The Co-operation and Competition Panel for NHS-funded services has been established by the Secretary of State for Health to act as an advisor on the application of the Principles and Rules for Co-operation and Competition (PRCC). Its sponsors are the Department of Health (DH) and Monitor, the independent regulator for NHS foundation trusts. The panel's advice to these and other NHS bodes will be published on its website.
The panel does not have a statutory role and no independent powers of enforcement. But its advice will be influential as it may lead the Secretary of State to exercise (or threaten to exercise) its powers of direction against errant NHS primary care trusts (PCTs) and acute trusts. Furthermore, as of 1 April 2009, the PRCC will also be enforceable against foundation trusts.
While foundation trusts are not subject to the imposition of statutory directions, Monitor has amended the compliance framework for 2009/10 to make contravention of the PRCC a significant breach of the foundation trust authorisation. This represents a strengthening of the PRCC, which will now be enforceable (either by the Secretary of State or Monitor) against all NHS trusts.
The PRCC were published in April 2008 by the DH as part of the NHS 2008-09 Operating Framework and enshrine a set of DH policy rules and principles. These rules are designed to foster patient choice, transparency, fairness and competition in the provision of NHS-funded services. The PRCC contains 10 principles and 31 associated rules. They range from an obligation on commissioners to procure services from providers best placed to deliver the needs of their patient population on a transparent and non-discriminatory basis to the rule that providers and commissioners must not restrict choice by engaging in collusive behaviour or any other action.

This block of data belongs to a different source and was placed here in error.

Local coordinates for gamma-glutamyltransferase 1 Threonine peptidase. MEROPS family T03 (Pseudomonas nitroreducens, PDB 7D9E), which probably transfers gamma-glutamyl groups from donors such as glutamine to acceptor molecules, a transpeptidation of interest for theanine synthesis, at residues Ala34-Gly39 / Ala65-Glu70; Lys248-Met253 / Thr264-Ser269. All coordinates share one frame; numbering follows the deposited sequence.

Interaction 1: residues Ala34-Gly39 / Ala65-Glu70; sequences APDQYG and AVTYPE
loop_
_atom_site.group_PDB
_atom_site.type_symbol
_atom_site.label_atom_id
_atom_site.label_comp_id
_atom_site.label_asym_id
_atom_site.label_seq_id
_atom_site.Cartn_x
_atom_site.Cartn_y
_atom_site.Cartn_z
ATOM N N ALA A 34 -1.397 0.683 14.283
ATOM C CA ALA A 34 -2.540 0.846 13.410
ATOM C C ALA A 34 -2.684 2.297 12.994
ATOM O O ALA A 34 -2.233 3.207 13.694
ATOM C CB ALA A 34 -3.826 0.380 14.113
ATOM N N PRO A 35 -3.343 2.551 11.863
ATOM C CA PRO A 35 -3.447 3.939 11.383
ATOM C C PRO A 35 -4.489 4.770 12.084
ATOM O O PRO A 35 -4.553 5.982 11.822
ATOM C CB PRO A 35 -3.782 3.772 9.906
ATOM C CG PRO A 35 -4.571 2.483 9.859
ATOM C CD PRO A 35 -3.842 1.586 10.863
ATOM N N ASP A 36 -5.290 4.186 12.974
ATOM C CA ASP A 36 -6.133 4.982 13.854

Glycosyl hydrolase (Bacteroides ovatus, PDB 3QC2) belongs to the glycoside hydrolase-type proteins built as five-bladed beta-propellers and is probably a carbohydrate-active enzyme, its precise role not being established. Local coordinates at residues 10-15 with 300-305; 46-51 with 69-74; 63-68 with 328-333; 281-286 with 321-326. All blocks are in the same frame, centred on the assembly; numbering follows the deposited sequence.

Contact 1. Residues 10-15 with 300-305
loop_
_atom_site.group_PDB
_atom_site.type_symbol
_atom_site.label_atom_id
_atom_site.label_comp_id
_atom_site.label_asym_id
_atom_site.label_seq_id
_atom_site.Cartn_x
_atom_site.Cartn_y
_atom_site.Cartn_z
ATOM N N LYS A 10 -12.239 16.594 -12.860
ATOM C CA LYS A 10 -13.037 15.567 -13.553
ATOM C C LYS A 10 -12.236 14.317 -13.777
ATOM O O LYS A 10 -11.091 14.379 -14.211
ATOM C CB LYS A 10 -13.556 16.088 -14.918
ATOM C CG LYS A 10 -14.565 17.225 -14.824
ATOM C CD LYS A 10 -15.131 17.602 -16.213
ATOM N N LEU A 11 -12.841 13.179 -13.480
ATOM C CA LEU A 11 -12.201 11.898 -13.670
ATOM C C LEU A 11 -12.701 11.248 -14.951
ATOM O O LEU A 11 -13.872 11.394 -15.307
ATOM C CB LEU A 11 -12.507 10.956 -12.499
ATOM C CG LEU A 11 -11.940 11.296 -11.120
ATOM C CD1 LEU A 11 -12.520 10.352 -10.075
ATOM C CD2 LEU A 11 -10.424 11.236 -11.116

The panel will consider complaints or appeals to decisions taken by other bodies on issues relating to the PRCC including:
- the procurement of clinical services;
- the competitive conduct of commissioners and providers of NHS healthcare services;
- mergers and joint ventures involving an NHS body; and
- advertising and promotion of NHS-funded services.
The panel will provide recommendations on cases to the Secretary of State and Monitor who will then make the ultimate decisions. However, the sponsors have committed (in a published Memorandum of Understanding) to consider the advice and publish their final decision, including reasons for amending or rejecting the advice.
The panel has been initially established for an 18-month period up to April 2010. Its remit is wide. In addition to providing advice on cases and appeals, it will advise the DH and Monitor on the development of policy on wider competition issues.
The panel is made up of Lord Carter of Coles (acting as Chairman) and a number of part-time panellists who have been drawn from various backgrounds, including law, economics, business and healthcare. It is served by a secretariat comprising competition lawyers, clinical specialists, economists and case managers.
The panel has introduced a number of draft guidance documents which set out its approach to the different types of cases that it may undertake and how it will discharge its responsibilities under the PRCC.
Interesting points to note in the guidance include the following:
The panel will consider, within an initial 10 to15-day period, whether it should accept a conduct case or procurement appeal. It will not do so if legal proceedings have been commenced or, clearly, if the matter falls outside the scope of the PRCC. The panel will consider whether it is the most appropriate body to consider the issue but will not decline to take the case simply because the Office of Fair Trading (OFT) may have jurisdiction. That said, where the panel finds serious collusion amounting to cartel activity caught by the Competition Act 1998, it will refer the matter to the OFT.
The procurement criteria also require that any local Strategic Health Authority (SHA)-led dispute resolution procedures have been exhausted before the panel takes the appeal.
In relation to mergers, the panel will review mergers where the turnover of the merged entity exceeds certain thresholds (£70 million for acute and mental health trusts, £35 million for community service providers and £15 million for primary care providers) and will expect the parties to pre-notify such mergers for approval.
Timing and process